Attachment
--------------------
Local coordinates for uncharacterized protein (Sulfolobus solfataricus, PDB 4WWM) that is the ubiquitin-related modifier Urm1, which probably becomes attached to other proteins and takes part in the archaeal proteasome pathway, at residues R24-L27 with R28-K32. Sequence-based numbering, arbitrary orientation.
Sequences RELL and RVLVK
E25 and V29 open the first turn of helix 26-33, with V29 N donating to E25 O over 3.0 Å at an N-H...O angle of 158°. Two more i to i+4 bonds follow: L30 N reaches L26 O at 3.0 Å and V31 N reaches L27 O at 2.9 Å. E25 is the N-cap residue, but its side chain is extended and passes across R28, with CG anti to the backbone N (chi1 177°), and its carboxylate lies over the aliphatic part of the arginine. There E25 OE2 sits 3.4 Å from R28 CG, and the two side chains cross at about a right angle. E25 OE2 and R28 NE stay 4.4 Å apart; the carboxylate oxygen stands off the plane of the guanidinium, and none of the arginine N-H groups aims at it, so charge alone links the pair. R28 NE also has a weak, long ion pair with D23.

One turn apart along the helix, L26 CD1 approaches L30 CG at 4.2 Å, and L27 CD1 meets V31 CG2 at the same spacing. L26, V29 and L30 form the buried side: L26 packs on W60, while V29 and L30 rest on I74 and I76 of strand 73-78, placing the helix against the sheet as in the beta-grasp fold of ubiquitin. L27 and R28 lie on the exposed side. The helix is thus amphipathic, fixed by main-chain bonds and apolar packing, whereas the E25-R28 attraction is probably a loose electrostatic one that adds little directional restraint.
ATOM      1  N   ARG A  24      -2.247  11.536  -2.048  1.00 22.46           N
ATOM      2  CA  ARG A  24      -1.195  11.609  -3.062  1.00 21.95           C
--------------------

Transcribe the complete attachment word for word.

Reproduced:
Local coordinates for uncharacterized protein (Sulfolobus solfataricus, PDB 4WWM) that is the ubiquitin-related modifier Urm1, which probably becomes attached to other proteins and takes part in the archaeal proteasome pathway, at residues R24-L27 with R28-K32. Sequence-based numbering, arbitrary orientation.
Sequences RELL and RVLVK
E25 and V29 open the first turn of helix 26-33, with V29 N donating to E25 O over 3.0 Å at an N-H...O angle of 158°. Two more i to i+4 bonds follow: L30 N reaches L26 O at 3.0 Å and V31 N reaches L27 O at 2.9 Å. E25 is the N-cap residue, but its side chain is extended and passes across R28, with CG anti to the backbone N (chi1 177°), and its carboxylate lies over the aliphatic part of the arginine. There E25 OE2 sits 3.4 Å from R28 CG, and the two side chains cross at about a right angle. E25 OE2 and R28 NE stay 4.4 Å apart; the carboxylate oxygen stands off the plane of the guanidinium, and none of the arginine N-H groups aims at it, so charge alone links the pair. R28 NE also has a weak, long ion pair with D23.

One turn apart along the helix, L26 CD1 approaches L30 CG at 4.2 Å, and L27 CD1 meets V31 CG2 at the same spacing. L26, V29 and L30 form the buried side: L26 packs on W60, while V29 and L30 rest on I74 and I76 of strand 73-78, placing the helix against the sheet as in the beta-grasp fold of ubiquitin. L27 and R28 lie on the exposed side. The helix is thus amphipathic, fixed by main-chain bonds and apolar packing, whereas the E25-R28 attraction is probably a loose electrostatic one that adds little directional restraint.
ATOM      1  N   ARG A  24      -2.247  11.536  -2.048  1.00 22.46           N
ATOM      2  CA  ARG A  24      -1.195  11.609  -3.062  1.00 21.95           C